§ Viscount Montgomery of Alamein
asked Her Majesty's Government:
When the Monopolies and Mergers Commission report on the Supply of Trading Check Services is to be published, and whether they will make a statement.
§ Lord Trefgarne
The report is being published today. The commission's main findings were that scale monopoly situations existed in favour of Provident Financial Group Limited (Provident) and that a complex monopoly situation existed in favour of Provident, Cattle's (Holdings) Limited (Cattle's), Compass Paget Limited (Compass Paget) and those other suppliers of trading check franchise services which employed a "no discrimination" policy whereby they excluded or restricted a retailer's freedom to charge, on presentation of trading checks, vouchers and bonds, prices different from those charged in the case of cash or other means of payment.
The commission did not find that Provident's scale monopoly operated against the public interest; but they concluded that the complex monopoly situation operated against the public interest inasmuch as it had the effect of preventing a retailer from competing with other retailers by offering different prices to users of reference services and other customers, so depriving customers of an important choice in purchasing goods or services and, in some cases, possibly leading to increased prices generally to all a retailer's customers.
The commission also found that Provident's practice of including in its agreements with some retailers a restriction on dealing with other trading check suppliers operated against the public interest because, although Provident might not actively have enforced the restriction, it might have been regarded by retailers, in whose agreements it appeared, as still binding upon them and so had the effect of leading them to restrict their use of the services of other trading check suppliers and reducing competition in the supply of trading check franchise services.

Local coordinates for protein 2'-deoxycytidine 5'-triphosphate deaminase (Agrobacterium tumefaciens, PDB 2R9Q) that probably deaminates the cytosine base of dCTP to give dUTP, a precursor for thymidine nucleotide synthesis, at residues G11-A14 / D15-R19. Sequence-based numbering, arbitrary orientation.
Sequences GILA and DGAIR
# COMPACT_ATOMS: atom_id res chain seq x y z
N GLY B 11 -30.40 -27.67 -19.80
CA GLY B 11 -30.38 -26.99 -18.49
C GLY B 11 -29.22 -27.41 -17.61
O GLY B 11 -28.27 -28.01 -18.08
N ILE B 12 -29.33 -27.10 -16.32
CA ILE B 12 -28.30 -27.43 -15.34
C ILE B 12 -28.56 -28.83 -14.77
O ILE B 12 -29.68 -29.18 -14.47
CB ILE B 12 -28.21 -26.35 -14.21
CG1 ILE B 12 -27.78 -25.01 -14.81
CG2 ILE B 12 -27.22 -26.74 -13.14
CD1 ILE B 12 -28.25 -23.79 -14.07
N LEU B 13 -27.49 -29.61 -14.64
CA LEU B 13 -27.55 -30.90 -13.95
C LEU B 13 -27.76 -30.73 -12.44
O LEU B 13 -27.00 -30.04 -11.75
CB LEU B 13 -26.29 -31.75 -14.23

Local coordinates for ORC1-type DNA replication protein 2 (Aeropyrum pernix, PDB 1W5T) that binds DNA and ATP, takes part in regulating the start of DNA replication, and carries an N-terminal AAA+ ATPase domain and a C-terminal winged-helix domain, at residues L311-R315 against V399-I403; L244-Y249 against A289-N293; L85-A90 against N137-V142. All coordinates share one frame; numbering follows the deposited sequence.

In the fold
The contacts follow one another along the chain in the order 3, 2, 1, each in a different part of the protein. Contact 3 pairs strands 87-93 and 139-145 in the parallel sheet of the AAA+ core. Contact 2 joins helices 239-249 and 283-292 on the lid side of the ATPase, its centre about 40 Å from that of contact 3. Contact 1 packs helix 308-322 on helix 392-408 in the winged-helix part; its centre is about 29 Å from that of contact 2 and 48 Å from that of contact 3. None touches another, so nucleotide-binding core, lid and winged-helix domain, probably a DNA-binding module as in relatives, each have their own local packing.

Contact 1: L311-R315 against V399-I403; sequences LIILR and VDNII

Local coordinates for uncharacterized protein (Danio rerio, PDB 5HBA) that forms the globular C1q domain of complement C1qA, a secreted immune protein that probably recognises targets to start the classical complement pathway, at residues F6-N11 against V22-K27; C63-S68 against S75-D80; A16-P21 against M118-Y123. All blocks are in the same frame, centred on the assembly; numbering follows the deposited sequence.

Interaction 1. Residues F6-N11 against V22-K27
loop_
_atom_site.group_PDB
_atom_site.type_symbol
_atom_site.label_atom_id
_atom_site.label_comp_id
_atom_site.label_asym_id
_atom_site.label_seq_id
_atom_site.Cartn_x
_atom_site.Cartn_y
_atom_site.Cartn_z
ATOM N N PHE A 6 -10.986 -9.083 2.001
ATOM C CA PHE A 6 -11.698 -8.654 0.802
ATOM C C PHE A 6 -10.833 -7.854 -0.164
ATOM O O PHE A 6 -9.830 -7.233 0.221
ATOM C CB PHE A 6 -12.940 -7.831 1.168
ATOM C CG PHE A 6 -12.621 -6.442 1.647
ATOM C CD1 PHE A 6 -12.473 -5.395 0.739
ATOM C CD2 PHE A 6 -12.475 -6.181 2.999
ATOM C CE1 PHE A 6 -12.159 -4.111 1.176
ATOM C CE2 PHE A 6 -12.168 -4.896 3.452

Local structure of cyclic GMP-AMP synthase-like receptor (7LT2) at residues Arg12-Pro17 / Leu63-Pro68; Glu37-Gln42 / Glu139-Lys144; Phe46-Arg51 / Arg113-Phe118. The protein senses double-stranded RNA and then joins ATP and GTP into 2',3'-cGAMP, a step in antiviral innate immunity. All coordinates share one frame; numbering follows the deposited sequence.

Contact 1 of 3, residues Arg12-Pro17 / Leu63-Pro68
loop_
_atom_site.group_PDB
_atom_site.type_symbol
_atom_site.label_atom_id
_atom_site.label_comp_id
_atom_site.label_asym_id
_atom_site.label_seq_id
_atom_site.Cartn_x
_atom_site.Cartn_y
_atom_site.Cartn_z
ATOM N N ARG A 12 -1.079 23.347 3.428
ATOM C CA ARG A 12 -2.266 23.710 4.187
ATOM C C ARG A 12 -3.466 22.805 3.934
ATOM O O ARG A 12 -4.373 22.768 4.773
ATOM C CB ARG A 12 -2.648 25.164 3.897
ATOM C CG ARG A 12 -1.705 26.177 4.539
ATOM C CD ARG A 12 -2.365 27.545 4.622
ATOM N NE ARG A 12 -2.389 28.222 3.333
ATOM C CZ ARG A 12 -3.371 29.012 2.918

The commission made two recommendations. They recommended that Provident, Cattle's Compass Paget and other suppliers of trading check franchise services should be obliged to abandon the "no discrimination "policy, that the terms of any existing contracts between suppliers and retailers providing for this should be declared unenforceable, and that it should be illegal to include such terms in any new contracts. They also recommended that Provident be asked to give an appropriate undertaking to the Director General of Fair Trading that the provision restricting retailers from dealing with other trading check suppliers would not appear in new retailer agreements (except agreements with "scheme operators") and that all the company's existing retailers (apart from "scheme operators") would be formally notified that the provision was no longer effective.
The commission also made two suggestions. First, they suggested that consideration be given to what means could be used to ensure that retailers gave customers adequate notice of any difference between 1511WA prices charged for trading check and other sales. Second, they suggested that, when sufficient time had elapsed for a proper assessment to be made of the effect of the advertisements and quotations regulations under the Consumer Credit Act 1974 on the practices of the check trading business and the use of credit by customers, the Department of Trade and the Office of Fair Trading should consider whether a more extensive disclosure of annual percentage rates of the total charge for small amounts of credit would be in the public interest, and whether it might be prudent to avoid raising above £30 the present limit exempting certain credit agreements from the legislation.
The commission found parallelism in the charges made to customers by the principal companies and considered that this limited to some extent price competition between them. However, they made no recommendation on this issue in view of the likelihood that competition from other forms of credit would increasingly modify the restrictive effect. They also found that charges to customers were higher than charges for most other forms of consumer credit, but in view of the difficulty of allocating costs accurately between franchisees and consumers could not judge whether the charges were excessive.